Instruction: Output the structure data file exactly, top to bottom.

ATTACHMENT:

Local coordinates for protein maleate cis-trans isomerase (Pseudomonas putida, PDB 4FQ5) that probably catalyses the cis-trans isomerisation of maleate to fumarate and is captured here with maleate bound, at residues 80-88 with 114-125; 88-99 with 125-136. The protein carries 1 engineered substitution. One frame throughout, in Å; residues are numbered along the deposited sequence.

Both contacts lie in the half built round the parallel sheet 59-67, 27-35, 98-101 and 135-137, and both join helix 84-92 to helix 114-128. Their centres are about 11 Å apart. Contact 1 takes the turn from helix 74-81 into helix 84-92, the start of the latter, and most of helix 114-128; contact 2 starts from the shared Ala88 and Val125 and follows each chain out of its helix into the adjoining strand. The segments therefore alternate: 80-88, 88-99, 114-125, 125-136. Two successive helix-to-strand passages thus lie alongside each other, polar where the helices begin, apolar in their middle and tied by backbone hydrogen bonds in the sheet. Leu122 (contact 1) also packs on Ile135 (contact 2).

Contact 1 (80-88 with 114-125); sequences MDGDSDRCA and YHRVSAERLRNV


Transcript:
Local coordinates for protein maleate cis-trans isomerase (Pseudomonas putida, PDB 4FQ5) that probably catalyses the cis-trans isomerisation of maleate to fumarate and is captured here with maleate bound, at residues 80-88 with 114-125; 88-99 with 125-136. The protein carries 1 engineered substitution. One frame throughout, in Å; residues are numbered along the deposited sequence.

Both contacts lie in the half built round the parallel sheet 59-67, 27-35, 98-101 and 135-137, and both join helix 84-92 to helix 114-128. Their centres are about 11 Å apart. Contact 1 takes the turn from helix 74-81 into helix 84-92, the start of the latter, and most of helix 114-128; contact 2 starts from the shared Ala88 and Val125 and follows each chain out of its helix into the adjoining strand. The segments therefore alternate: 80-88, 88-99, 114-125, 125-136. Two successive helix-to-strand passages thus lie alongside each other, polar where the helices begin, apolar in their middle and tied by backbone hydrogen bonds in the sheet. Leu122 (contact 1) also packs on Ile135 (contact 2).

Contact 1 (80-88 with 114-125); sequences MDGDSDRCA and YHRVSAERLRNV